Fascinating Facts about Your Eyes

Did you know that eyes actually developed around 550 million years ago? The earliest forms of eyes were just small regions of photoreceptor proteins. Many ancient medics, artists and philosophers had their own mystical and poetic theories on how eyes worked with the idea of photoreception. Plato wrote in the fourth century, BCE, that light emanated from the eye, grabbing objects with its rays.  More metaphorically, philosopher Theophrastus, wrote that the eye had “the fire within.”

Fascinating Facts about Your Eyes

Here are some fun facts about eyes you may not know:

  • Your eyes start to develop approximately two weeks after you’re conceived.
  • You shed eyelashes all the time. In the average lifetime, you would have shed up to 99 feet of eyelashes.
  • Eyebrows actually serve a purpose. They are genetically present to protect sweat from your eyes, and eyelashes prevent dirt and dust from entering your eyes.
  • Your eyes will never grow in size.
  • Only 1/6 of your eyeball is actually showing. A good analogy for this is to think of an iceberg tip with the larger base in underwater.
  • Eyes are responsible for approximately 80% of our memories in contrast with ears, touch, and other senses.
  • Besides humans, dogs are the only animals that can seek visual cues from another individual’s eyes, and dogs only do this when interacting with humans.
  • Some women have a genetic eye mutation which allows them to see up to a million more distinct colors than other humans.
  • We spend 10% of our day with our eyes closed, blinking.
  • An ostrich’s eye is actually bigger than its brain.
  • A goldfish has eyes but no eyelids. Their eyes are always open.
  • The game Tetris can actually help cure people with lazy or inconsistent eye muscles.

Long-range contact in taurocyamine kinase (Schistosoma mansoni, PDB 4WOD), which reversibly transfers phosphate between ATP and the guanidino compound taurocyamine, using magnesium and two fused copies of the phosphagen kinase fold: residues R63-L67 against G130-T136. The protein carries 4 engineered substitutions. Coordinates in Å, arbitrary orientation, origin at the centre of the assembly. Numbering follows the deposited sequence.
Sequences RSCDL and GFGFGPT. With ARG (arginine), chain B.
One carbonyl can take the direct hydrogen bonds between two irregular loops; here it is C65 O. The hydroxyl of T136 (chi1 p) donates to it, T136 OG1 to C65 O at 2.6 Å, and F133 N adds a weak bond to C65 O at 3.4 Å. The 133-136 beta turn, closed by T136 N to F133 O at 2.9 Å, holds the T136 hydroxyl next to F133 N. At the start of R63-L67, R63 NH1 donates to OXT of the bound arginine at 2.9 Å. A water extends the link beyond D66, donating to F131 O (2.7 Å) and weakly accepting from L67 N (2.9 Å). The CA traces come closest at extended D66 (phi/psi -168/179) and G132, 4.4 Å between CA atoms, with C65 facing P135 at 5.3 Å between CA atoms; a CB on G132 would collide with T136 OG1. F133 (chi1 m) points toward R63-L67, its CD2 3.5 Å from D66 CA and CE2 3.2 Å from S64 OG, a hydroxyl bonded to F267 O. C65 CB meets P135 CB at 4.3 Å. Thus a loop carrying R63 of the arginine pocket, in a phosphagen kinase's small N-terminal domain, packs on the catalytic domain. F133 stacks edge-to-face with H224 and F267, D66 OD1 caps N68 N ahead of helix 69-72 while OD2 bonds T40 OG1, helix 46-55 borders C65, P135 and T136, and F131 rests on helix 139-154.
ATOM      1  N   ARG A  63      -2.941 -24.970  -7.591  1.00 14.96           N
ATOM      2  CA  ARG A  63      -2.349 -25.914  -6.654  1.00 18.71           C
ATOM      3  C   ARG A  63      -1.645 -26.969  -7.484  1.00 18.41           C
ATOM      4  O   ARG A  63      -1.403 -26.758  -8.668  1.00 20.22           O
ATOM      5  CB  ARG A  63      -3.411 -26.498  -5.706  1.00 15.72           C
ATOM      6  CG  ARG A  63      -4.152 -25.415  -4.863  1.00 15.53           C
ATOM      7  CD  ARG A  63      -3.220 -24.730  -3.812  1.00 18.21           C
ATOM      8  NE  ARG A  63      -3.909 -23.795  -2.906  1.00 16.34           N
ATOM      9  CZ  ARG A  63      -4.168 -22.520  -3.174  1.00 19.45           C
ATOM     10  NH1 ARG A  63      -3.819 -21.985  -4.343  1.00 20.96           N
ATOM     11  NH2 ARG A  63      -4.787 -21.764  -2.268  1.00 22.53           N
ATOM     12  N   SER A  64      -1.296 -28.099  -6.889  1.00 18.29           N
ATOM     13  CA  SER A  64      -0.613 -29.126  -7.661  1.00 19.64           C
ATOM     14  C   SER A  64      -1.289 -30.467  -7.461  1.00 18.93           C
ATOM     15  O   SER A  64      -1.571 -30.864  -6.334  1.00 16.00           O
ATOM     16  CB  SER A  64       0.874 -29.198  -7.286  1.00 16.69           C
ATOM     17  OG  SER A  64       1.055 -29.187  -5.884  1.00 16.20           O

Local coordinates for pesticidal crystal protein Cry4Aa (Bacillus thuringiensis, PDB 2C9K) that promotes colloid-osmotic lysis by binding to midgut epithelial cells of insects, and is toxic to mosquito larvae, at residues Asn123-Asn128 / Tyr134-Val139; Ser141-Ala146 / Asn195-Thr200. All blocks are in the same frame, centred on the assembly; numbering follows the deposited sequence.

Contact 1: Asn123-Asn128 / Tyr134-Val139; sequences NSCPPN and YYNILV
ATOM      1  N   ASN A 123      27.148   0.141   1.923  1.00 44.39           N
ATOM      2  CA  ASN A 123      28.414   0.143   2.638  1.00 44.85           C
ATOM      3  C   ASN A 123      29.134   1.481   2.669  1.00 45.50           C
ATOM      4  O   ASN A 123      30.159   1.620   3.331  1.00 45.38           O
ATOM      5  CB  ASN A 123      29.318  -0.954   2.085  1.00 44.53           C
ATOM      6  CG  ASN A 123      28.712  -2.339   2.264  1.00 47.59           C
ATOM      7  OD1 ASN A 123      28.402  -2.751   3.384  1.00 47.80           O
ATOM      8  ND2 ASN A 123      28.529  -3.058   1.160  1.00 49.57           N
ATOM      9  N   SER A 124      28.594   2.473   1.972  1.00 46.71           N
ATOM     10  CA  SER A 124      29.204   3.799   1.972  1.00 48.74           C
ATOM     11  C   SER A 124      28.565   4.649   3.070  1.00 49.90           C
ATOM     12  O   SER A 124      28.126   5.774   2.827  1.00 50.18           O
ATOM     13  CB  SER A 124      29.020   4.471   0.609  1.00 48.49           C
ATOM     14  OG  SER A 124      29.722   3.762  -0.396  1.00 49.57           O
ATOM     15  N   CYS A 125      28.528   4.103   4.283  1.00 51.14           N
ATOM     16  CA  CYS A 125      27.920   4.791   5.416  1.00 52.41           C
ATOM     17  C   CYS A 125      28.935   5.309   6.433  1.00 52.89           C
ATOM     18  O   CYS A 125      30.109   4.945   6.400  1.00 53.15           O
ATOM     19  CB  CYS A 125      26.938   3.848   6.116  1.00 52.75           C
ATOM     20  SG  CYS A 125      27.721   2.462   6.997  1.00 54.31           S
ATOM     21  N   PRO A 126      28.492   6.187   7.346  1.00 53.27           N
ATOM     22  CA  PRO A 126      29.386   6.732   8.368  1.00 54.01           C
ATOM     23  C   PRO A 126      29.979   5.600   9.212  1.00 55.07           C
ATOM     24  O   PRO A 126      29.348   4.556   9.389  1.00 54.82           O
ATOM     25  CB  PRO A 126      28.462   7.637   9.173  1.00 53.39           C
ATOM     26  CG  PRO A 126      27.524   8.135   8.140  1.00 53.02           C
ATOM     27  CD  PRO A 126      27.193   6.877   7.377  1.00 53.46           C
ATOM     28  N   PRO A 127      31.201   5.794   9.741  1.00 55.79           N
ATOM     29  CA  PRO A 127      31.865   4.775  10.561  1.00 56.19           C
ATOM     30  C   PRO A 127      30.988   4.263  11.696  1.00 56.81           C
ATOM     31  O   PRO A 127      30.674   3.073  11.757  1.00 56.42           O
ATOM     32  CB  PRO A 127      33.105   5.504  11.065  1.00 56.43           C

• Bees have five eyes.
  • The space between your eyes and eyebrows is actually referred to as the nasion.
  • It is impossible to sneeze with your eyes open.
  • Night vision devices typically contain green light because humans can detect more shades of green than any other color.
  • The world’s most common eye color is brown.
  • Diabetes is the number 1 cause of blindness in the Western World.
  • Your eyes have 107 million light-sensitive cells.
  • Pirates believed that wearing gold earrings improved their eye sight.
  • The term ‘it’s all fun and games until someone loses an eye’ actually derives from Ancient Rome. It was literally the main rule for their wrestling matches: ‘no eye gouging.’
  • The cornea is the clear-looking covering on top of the iris and pupil.
  • Astigmatism refers to a curvature of the cornea or lens, and toric lenses are prescribed to aid the individual’s vision.
  • Your eye color can actually change – though this is rare.
  • 20/20 vision seems like perfect vision, but it’s actually a way of describing average, healthy vision.
  • Seven million “cones” helps you see color and detail while the 100 million “rods” help you distinguish black and white. So, less than a tenth of your visual receptors actually detect color.
  • The eyes blink on an average of 17 times per minute, 14,280 times per day and 5.2 million times a year.
  • Right behind the pupil is the lens, which focuses on objects you look at. Take a moment to look around a room and think about the various distances you’re focusing at. Each time, you do this, your eye’s lens instantly changes focus without you even being aware of it. Compare that with a camera’s lens, which takes a few seconds to focus between one distance and the next.
  • Diabetes is often first detected during an eye exam. Those who suffer from type 2 diabetes are often symptom-free, meaning they don’t even know that they’ve got it. This type of diabetes is normally picked up during eye exams as it could be seen as small hemorrhages from leaking blood vessels at the back of the eye.

Find Out More Facts With a Professional

Everyone’s eyes are unique and it’s good to ask medical professionals such as the eye specialists at Advanced Eye Medical about interesting facts in regards to your specific prescription and medical eye history. Doing more research to get to know your eyes and vision needs is valuable and the results can turn out to be very interesting. So contact us today.